Amongst the eight Millennium Development Goals - which range from halting the spread of HIV/AIDS to providing universal primary education - set up by the United Nations, includes halving extreme poverty by 2015. Extreme poverty is considered when people live on less than US$ 1.25 a day. This is one target that was achieved in 2010, five years in advance. In other words, global poverty was cut by half in 20 years.
Seeing this achievement, World Bank's President has set a target of eradicating extreme poverty completely by 2030. But the question remains, would it be as easy as how it was done to reduce the target of the balance 50%.
A comparable example would be that of a company growing from being a small entity to one very large sized firm, when eventually the growth levels slow down. Similarly, reducing poverty by half was possible in the two decades ended 2010. But can the same be replicated over the next twenty years?
A glance into the past
As reported by the Business Insider, there are two broad drivers of reducing poverty - growth and distribution of income. Regions such as China, India and Africa - which have the highest concentration of poor people, have seen very high growth levels since 1990. The higher GDP growth rates, led to more jobs and eventually led to higher consumption (a key indicator of poverty). As per the World Bank, consumption in the developing regions saw a sharp increase post 2000.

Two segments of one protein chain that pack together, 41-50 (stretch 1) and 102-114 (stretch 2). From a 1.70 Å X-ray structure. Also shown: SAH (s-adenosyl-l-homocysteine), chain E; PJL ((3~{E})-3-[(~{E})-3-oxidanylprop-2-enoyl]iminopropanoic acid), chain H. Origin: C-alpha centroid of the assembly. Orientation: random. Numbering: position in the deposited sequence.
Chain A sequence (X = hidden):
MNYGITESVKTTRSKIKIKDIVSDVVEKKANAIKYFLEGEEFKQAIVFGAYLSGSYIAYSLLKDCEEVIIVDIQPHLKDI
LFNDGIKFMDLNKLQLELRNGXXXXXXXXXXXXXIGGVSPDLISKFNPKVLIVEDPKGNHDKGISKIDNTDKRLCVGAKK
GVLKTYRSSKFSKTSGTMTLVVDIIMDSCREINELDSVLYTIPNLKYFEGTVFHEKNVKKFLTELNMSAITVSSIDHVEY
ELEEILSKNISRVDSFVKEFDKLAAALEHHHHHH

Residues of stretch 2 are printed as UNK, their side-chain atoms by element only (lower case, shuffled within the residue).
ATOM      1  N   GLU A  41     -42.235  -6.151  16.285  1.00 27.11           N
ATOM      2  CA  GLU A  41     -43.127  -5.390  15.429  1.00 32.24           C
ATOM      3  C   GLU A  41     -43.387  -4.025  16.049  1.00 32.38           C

China led the way...
China was believed to have the highest proportion of poor people population in 1980. However, in the three decades ended 2010, the country is believed to have lifted nearly 680 m people out of poverty. The poverty rate in the country stands at about 10% now. As reported, China alone contributed to reducing three-fourths of the world's total decline in extreme poverty over the past three decades.
The key question here remains, we believe, that with the developing regions getting used to the new normal growth rates, will it be as easy to replicate the past two decades? It is believed that in 2010, there were nearly 85 m people living at or just below the poverty line (at or below US$ 1.2-1.25 per day). If the decline continues as per trend, the numbers are expected to reduce to 56 m by 2020 and 28 m in 2030.
The focus to fall on India
Given that China's poverty levels have reduced substantially, the focus now comes upon the next biggest regions with high poor people populations - India and Africa. As you would be aware, the growth levels in India have been only deteriorating in the past few years. And there are many debates as to what the new 'normal' growth rates would be going forward.
While growth is one side of it, the other poverty alleviation driver - income inequality - is something that we believe would be something that needs to be tackle for the World Bank President to achieve his target. With statistics such as 5% of the country's people owning two-fifths of the country's assets - one that has been getting worse with time - would only seem to hinder the targets.
At the end of the day, we believe it all boils down to proper implementation and monitoring of the government's efforts towards the poor section. A good distribution system is required to make sure that the efforts earmarked for the poor actually reach them. Not to mention the overall need for better governance. All this would eventually lead to fair and equitable distribution of assets, and eventually lesser number of poverty population.